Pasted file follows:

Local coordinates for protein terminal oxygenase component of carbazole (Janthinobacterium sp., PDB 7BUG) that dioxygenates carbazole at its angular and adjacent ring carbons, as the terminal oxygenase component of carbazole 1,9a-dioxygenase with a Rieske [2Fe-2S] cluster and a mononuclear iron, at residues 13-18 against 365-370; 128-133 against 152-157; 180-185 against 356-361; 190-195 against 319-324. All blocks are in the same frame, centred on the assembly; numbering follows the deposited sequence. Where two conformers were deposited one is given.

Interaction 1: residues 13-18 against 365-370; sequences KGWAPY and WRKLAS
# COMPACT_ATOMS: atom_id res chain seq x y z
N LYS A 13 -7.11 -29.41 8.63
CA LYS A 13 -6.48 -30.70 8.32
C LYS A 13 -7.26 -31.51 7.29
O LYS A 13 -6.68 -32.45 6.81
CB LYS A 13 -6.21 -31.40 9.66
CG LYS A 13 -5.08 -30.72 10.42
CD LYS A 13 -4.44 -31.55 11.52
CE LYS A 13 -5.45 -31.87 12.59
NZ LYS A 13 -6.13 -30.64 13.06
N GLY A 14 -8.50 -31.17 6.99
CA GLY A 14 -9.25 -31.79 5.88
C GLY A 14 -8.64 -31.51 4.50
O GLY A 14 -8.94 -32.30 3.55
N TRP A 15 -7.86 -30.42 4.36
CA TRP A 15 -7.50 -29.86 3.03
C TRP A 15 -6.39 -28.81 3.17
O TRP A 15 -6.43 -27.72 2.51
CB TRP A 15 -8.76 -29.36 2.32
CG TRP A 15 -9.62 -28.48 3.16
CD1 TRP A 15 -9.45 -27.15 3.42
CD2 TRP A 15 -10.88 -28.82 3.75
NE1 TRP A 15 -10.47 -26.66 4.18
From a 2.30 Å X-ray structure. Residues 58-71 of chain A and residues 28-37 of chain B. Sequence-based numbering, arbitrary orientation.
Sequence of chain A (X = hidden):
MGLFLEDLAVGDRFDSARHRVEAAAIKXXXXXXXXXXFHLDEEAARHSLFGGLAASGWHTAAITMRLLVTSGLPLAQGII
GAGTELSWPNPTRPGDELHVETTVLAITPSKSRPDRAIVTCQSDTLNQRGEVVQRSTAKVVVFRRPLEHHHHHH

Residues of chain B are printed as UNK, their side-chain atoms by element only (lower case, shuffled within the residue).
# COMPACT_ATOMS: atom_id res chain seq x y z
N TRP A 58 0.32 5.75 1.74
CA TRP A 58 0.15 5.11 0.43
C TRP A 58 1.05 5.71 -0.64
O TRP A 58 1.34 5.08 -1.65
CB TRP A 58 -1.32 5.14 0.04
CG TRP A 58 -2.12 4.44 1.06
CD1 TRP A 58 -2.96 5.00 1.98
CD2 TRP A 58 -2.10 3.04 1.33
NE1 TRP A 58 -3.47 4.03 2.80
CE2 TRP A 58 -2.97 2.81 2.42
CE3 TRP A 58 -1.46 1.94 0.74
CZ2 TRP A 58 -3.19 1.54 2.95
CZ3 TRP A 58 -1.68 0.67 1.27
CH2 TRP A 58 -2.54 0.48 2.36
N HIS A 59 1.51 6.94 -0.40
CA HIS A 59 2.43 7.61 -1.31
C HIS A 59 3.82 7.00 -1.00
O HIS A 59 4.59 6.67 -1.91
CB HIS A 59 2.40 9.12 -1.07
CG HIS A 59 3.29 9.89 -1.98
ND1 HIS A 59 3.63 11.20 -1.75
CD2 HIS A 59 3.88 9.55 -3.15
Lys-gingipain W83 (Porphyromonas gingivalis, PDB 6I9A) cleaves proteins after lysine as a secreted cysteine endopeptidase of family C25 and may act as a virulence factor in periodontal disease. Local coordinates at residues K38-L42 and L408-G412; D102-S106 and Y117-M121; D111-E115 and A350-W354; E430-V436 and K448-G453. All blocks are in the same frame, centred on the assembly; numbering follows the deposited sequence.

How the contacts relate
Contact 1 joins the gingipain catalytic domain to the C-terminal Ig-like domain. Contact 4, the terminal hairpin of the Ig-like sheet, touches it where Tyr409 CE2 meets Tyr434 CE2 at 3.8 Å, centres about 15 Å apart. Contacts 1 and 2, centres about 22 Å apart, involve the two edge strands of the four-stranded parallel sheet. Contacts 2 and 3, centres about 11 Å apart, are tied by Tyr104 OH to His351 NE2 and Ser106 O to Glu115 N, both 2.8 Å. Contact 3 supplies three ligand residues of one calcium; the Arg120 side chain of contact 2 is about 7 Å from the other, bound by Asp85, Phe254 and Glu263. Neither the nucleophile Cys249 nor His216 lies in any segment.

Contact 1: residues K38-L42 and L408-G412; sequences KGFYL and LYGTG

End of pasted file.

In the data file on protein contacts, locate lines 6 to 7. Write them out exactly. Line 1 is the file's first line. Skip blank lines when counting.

C LYS A 13 -7.26 -31.51 7.29
O LYS A 13 -6.68 -32.45 6.81